2022 has seen a considerable increase in layoffs within the tech industry, with two of its major players, Amazon and Meta, recently announcing slashes to their workforces. 

The New York Times reported yesterday that Amazon is set to axe up to 10,000 of its staff which despite only being 1% of the ecommerce giant’s overall workforce, represents another significant example of the pressures tech firms have faced this year. 

The NYT report noted that the Amazon cuts are mainly due to the company’s heightened focus on its technology and devices division, such as Alexa-based products, with aims to renew time and focus on its human resources and retail units too. 

“We’re as optimistic about Alexa’s future today as we’ve ever been, and it remains an important business and area of investment for Amazon,” said Amazon CEO Andy Jassy. 

Meta also cut its workforce down to bolster its social media platforms into ecommerce “super apps”, and to continue to develop its metaverse projects.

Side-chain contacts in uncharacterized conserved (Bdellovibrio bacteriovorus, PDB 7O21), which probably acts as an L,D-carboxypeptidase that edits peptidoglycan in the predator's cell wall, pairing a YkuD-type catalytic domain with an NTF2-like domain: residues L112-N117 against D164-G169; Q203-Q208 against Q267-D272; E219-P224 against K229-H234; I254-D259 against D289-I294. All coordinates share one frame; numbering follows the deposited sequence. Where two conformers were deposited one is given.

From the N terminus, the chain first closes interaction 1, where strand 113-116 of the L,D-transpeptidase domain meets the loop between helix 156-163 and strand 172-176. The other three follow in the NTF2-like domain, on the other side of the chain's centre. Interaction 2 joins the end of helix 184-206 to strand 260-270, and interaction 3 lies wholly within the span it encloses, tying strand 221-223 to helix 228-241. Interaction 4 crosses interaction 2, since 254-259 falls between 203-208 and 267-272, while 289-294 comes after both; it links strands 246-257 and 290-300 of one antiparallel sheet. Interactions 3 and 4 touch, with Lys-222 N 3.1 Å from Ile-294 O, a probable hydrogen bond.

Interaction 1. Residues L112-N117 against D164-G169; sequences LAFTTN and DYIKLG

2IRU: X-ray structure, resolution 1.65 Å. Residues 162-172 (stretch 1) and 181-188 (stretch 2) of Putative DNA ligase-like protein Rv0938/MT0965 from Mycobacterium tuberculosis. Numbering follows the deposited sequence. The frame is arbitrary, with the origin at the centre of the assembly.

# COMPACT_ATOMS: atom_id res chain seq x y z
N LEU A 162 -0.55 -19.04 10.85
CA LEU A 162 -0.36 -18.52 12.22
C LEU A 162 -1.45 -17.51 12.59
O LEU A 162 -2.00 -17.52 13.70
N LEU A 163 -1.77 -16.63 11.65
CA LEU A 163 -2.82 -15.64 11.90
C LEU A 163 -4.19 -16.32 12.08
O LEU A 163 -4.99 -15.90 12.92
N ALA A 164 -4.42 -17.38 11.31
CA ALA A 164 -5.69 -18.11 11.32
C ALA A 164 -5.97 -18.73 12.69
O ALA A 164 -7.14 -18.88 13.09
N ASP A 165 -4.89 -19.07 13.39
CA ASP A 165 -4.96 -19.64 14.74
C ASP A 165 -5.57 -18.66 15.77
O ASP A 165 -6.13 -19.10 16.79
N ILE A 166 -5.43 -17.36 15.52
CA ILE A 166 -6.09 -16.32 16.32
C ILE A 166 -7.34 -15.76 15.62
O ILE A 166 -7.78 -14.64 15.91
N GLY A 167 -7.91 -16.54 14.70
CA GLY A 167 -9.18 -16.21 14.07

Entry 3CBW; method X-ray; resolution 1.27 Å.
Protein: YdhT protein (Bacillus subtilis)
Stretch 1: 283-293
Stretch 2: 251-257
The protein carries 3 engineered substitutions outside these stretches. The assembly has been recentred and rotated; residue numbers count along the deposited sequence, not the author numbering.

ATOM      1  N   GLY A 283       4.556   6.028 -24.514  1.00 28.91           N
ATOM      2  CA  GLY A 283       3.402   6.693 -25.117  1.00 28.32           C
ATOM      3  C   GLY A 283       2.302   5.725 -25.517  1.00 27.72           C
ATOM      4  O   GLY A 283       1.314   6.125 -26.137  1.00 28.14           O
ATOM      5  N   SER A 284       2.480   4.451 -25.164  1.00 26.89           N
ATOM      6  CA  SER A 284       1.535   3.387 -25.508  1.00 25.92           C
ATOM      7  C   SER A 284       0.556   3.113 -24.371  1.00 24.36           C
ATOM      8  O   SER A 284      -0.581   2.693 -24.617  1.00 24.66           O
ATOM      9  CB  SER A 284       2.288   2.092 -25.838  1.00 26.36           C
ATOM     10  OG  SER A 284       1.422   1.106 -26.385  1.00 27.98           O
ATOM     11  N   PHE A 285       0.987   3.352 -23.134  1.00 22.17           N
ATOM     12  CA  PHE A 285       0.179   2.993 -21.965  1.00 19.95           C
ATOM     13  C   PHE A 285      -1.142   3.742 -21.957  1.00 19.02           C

Mark Zuckerberg, Meta CEO, announced last week that the tech giant cut 11,000 members of its staff following disappointing Q3 results. One Meta investor even highlighted Meta’s ‘bloated workforce’ as a cause of the company’s recent decline this year, noting that there is “too many people, too many ideas, too little urgency”.

However, Meta and Amazon are not the only major firms to have made major cutbacks on staff in recent weeks. After his $44bn Twitter purchase, Elon Musk axed almost 50% of its staff citing financial difficulties upon arriving as its new CEO. 

Within the fintech sector, most notably Klarna and Shopify, made slashes to its workforce as Klarna CEO, Sebastian Siemiatkowski, highlighted “macro and geopolitical factors” as a cause to axing 10% of his staff. 

Current economic difficulties have played a significant role in the difficulties tech companies have endured this year, which has impacted funding within the fintech sector too. 

Tech research base site TrueUp reveals that November is already the highest number of staff layoffs this year (35,903), with two more weeks to follow.